The Fire On the Mountain, an Ethiopian folktale, is a story about determination in the quest for victory. In order to gain insight of the underlying message of this story, students need to discuss and delve deeply into the text with their peers. I believe that collaborative efforts to infer, predict, and analyze text yield better results because students are challenged, yet they have supports from their peers as well as their teacher. Working with peers to support one another is another way to scaffold instruction.
As I present the Shared Inquiry Flip Chart, I focus on three types of questions that students need to understand: factual, interpretive, and evaluative. Once we review the definitions and examples, students learn that shared inquiry uses interpretive questions to guide its discussions because it requires text based evidence.
For this lesson, we will have a first and second reading. Multiple readings expose the deeper meaning and central message of a story. I review the instructions for first and second readings that is on the flip chart after discussing the purpose of each.
e flip chart focuses on interpretive questions because they initiate thought provoking shared inquiry discussions. I also review the purpose for the fist and second reading to students. Multiple readings expose the deeper meaning and central message of a story. I review the instructions for first and second readings that is on the flip chart after discussing the purpose of each.
I chose to read aloud to my students for the first reading. Reading aloud gives all students an even playing field. Students are not distracted by unknown words that can effect their fluency and prosody. Students can focus on comprehending the story. As I read aloud, I instruct students to write sticky notes and post them on the page using symbols and phrases as follows:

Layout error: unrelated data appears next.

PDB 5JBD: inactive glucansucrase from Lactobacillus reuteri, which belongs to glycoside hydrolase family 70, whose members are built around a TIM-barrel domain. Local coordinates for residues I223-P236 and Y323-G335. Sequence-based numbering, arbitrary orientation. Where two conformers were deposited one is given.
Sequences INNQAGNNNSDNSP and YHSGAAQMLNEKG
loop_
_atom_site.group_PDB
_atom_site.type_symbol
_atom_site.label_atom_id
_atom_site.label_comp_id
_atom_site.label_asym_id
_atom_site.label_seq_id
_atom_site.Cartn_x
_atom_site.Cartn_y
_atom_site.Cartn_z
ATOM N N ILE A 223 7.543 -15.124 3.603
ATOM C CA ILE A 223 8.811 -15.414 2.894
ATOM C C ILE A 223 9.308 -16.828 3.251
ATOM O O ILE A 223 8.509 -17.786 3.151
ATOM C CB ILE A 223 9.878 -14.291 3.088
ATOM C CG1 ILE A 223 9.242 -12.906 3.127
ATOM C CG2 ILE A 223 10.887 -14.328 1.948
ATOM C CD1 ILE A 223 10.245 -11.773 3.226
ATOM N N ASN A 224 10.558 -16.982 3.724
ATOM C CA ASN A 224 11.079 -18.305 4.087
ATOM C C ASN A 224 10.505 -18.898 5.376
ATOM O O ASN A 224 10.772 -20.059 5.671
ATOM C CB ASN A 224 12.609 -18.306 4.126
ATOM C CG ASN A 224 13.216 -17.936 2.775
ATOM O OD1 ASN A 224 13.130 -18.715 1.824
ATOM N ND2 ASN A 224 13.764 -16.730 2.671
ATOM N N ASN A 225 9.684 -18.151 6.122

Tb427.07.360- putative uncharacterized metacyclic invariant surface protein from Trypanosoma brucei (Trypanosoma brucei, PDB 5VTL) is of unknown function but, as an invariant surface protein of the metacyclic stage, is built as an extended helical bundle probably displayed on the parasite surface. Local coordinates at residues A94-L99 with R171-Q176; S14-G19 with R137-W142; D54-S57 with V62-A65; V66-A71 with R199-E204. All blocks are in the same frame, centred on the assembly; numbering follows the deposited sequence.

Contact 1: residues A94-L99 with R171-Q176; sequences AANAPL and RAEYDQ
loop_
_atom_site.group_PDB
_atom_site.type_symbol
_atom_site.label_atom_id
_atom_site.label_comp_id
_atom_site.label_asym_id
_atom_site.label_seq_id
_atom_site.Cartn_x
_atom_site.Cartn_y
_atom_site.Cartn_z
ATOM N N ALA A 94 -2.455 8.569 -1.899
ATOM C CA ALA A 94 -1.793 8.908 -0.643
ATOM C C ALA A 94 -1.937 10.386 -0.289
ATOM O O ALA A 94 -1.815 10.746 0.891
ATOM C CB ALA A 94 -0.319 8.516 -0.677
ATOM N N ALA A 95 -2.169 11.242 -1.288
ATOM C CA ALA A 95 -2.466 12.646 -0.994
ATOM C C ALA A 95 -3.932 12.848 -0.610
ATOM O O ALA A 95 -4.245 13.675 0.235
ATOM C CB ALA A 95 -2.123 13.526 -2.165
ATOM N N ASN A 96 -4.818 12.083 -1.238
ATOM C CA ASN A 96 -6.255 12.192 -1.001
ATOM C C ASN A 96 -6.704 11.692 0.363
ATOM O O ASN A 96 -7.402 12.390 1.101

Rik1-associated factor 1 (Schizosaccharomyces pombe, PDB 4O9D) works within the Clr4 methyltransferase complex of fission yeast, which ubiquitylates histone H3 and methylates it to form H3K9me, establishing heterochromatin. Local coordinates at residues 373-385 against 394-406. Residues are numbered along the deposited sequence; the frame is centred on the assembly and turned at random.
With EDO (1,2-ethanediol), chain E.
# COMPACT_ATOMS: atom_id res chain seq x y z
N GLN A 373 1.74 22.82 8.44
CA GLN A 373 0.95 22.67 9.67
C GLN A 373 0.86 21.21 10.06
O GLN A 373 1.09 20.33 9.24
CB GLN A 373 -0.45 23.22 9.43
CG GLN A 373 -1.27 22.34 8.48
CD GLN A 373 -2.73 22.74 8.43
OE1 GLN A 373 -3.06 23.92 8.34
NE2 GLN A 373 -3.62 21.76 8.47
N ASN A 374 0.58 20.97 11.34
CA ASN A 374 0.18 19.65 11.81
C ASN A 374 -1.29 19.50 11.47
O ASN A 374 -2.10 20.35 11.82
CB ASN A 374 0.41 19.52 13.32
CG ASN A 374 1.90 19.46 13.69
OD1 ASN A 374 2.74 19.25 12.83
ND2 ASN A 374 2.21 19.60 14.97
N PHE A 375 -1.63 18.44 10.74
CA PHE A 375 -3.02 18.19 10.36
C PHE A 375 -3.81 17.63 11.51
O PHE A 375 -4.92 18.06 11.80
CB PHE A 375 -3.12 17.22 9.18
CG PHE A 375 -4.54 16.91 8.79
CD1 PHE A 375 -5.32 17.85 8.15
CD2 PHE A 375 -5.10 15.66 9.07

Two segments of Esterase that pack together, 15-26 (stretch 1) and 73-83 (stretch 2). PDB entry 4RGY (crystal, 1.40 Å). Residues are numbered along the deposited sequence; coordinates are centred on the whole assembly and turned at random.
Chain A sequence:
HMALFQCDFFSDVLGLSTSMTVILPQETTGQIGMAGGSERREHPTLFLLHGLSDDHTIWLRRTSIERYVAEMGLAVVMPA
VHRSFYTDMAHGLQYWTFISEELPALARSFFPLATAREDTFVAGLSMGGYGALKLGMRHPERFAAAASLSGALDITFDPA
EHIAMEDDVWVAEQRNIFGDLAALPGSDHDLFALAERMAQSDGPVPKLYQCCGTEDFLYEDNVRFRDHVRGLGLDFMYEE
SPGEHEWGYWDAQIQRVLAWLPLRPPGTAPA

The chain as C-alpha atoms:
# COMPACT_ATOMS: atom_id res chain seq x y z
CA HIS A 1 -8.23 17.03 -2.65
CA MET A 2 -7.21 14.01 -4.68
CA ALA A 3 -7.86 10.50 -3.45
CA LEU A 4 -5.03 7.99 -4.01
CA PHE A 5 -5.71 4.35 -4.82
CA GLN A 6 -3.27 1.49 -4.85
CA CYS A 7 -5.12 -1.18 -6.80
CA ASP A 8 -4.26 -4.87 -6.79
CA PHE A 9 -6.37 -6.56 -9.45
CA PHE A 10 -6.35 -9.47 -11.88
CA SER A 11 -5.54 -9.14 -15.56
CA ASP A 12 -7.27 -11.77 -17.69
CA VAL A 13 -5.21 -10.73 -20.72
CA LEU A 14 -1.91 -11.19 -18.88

+ anything important
? anything confusing
! anything that you feel strongly about
Students are informed to listen attentively because they will be sharing their notes at the end of this reading. Their notes also allow discussion and clarification of anything confusing such as vocabulary, colloquialism, and anything confusing or illogical. I also tell them that there are hidden meanings in this story that requires them to become story detectives and find clues. Therefore, students are held accountable for note taking and writing their reactions to text and sticking their post its on that section of text that inspired these reactions.
I partner students who are compatible together for the second reading. Students read to their partners. Then, they convert their notes from the first reading into interpretive questions during their second reading. Students also use a Think Pair Share Rubric to make sure they are contributing wholeheartedly to their partners. The rubric gives ownership to the students because they are made accountable to their partners. Also, the rubric gives not just a numeric score, but descriptive details on the quality of a responsible partner.
Students share out their ideas for interpretive questions. Each student selects their favorite interpretive question and posts them on a chart. We group similar ones together. The interpretive question that appear most frequently is the one selected. If there is a tie, the teacher makes an executive decision.
Interpretive questions have more than one answer. The frequency of the question that students ask during the note taking process indicates that students have a natural curiosity about this particular topic. That curiosity leads students to back to the text to find answers. I select the question that arises most frequently because it naturally motivates students to search for text evidence that supports their perspective.